Glimpse history through old images of Worcester, Massachusetts, USA.
Old Pictures of Worcester MA
Old Photos of Worcester MA
Downtown Worcester MA in 1989
WGBH: Worcester, MA: 1989 – Worcester Heritage Society on YouTube
History of Worcester MA
Did you know that Worcester played a significant role in American baseball history? In 1880, Jay Lee Richmond pitched the first perfect game right here! It forever cemented the city’s place in the baseball hall of fame.
But that’s not all! Worcester is also the birthplace of the iconic baseball poem, “Casey at the Bat.” Ernest Del Fair penned this timeless piece right here in 1888, capturing the spirit of the game and its beloved characters.
Ever visited the Bancroft Tower? This stunning memorial, built in 1900, is a tribute to George Bancroft. It’s part of Stephen Salisbury III’s incredible development of Massachusetts Avenue and a must-see for history buffs!
Step back in time at Worcester’s Union Station, completed in 1911. After a renovation in the late 20th century, it now serves as a major transportation hub connecting the city with Boston – a gateway to new adventures.
Did you know that Worcester has been a transportation hub since the 1830s? From railroads to roadways, the city has always been at the forefront of connectivity. And let’s not forget the infamous traffic flow at Kelly Square!
In the Worcester Canal District, you’ll find a legacy of improved transportation. The Blackstone Canal connected us with Providence, transforming the city with new opportunities. Let’s celebrate our past while looking forward to an even brighter future!
Discover the rich history of Worcester at the Worcester Historical Museum. For 142 years, this incredible institution has been preserving and interpreting the city’s captivating story. From the 7 hills to the birth of diners, our history comes alive here!
Speaking of diners, Worcester’s charming night lunch wagons transformed into beloved dining cars. These gathering places were not only about comfort food but also the hub for neighborhood gossip and news before the rise of social media.
Have you noticed Worcester’s iconic three decker housing? These lovely buildings provided affordable and cozy living spaces for the hardworking population. They’re a symbol of our city’s commitment to quality living for all.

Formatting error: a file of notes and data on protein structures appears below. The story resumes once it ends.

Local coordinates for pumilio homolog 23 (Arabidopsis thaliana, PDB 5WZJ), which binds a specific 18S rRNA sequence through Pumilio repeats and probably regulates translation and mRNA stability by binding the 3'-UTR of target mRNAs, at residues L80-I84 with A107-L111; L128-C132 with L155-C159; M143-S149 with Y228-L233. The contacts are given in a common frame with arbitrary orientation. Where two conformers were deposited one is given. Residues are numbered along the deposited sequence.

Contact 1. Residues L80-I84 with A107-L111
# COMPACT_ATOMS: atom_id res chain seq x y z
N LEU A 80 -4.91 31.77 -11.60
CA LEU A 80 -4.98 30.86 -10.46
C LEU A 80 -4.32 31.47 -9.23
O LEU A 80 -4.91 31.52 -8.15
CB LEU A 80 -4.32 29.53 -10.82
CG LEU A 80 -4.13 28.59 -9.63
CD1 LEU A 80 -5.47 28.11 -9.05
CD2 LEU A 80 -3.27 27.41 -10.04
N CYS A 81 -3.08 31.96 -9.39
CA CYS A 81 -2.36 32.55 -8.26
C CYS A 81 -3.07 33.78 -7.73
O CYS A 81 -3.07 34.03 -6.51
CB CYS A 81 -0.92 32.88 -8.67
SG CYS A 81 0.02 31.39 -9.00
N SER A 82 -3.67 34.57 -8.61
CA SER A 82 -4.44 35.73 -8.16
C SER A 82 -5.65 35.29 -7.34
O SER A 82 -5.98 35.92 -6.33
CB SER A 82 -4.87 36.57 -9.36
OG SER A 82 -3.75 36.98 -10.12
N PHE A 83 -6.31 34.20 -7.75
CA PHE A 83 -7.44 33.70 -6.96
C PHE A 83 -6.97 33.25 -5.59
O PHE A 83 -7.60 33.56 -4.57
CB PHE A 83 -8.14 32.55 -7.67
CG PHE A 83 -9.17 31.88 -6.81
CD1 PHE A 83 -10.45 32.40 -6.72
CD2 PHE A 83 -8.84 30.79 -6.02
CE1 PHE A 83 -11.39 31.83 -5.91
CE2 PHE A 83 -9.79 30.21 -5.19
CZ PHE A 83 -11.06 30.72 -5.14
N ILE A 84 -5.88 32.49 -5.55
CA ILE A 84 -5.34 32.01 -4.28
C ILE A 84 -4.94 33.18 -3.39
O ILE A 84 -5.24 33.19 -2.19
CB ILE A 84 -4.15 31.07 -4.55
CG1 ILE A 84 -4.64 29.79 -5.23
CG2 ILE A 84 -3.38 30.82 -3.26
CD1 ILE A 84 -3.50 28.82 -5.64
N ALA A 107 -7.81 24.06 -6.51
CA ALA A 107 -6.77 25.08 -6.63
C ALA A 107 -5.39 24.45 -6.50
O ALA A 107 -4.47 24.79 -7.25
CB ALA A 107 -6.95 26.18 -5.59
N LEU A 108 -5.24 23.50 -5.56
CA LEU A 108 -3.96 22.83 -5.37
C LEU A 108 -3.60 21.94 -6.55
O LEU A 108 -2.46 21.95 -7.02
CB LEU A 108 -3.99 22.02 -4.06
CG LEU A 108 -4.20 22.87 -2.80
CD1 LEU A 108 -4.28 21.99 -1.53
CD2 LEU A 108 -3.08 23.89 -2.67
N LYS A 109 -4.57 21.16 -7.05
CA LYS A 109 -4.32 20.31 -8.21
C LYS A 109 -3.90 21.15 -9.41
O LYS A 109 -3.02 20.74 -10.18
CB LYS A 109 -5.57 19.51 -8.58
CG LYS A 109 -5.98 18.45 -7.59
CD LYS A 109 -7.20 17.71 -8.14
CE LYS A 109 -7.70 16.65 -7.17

Fun fact: Worcester is the proud home of the all American smiley face! Created in 1963 by Harvey Ball, that cheerful grin has been brightening up our days ever since. Spread that smile far and wide!
William Wallace, Executive Director of the Worcester Historical Museum, talks about Worcester’s history in this 25 minute video.
It includes many old photos and pictures, along with contemporary footage of the same sites today.
Exploring Worcester’s History – Center for Community Media at WSU on YouTube
Topics discussed in this video include:
Bancroft Tower, a memorial to George Bancroft, offers a panoramic view of Worcester and represents the city’s history and creativity. Union Station, built in 1911, symbolizes Worcester’s growth as a major city and serves as a transportation hub connecting Worcester to Boston. Worcester’s transportation infrastructure, particularly the railroad, has played a crucial role in the city’s development and continues to facilitate commuting to Boston.
The Worcester Historical Museum was organized in 1875 and continues to be the Library and Museum of the History of the City of Worcester. Worcester history encompasses all time periods and subject areas, serving as a family scrapbook and album for the community. The Seven Hills of Worcester, although there are more than seven, hold historical significance and were part of a marketing campaign to promote the city.
Diners and Lunch Wagons
Diners are a significant phenomenon in Worcester, originating from Providence and brought to Worcester by Samuel Messer Jones in 1886. Lunch wagons evolved into dining cars and eventually diners, serving as gathering places for comfort food and neighborhood gossip. The number of diners in downtown Worcester has decreased due to urban renewal, but the remaining diners are iconic and celebrated.
Worcester has a history of creative inventions, including the Monkey wrench, steam calliope, and the assembly line for Valentine’s Day cards. Worcester also played a role in the evolution of the birth control pill and continues to contribute to medical discoveries. Worcester’s baseball history includes the first perfect game and the creation of the iconic poem ‘Casey at the Bat. ‘
Challenges and potential for replication
A historic landmark and transportation hub
Origins and connection to English history
Parks in Worcester
Recreational spaces for the community
Worcester Canal District
Revival of creative economy
Organic growth and unique identity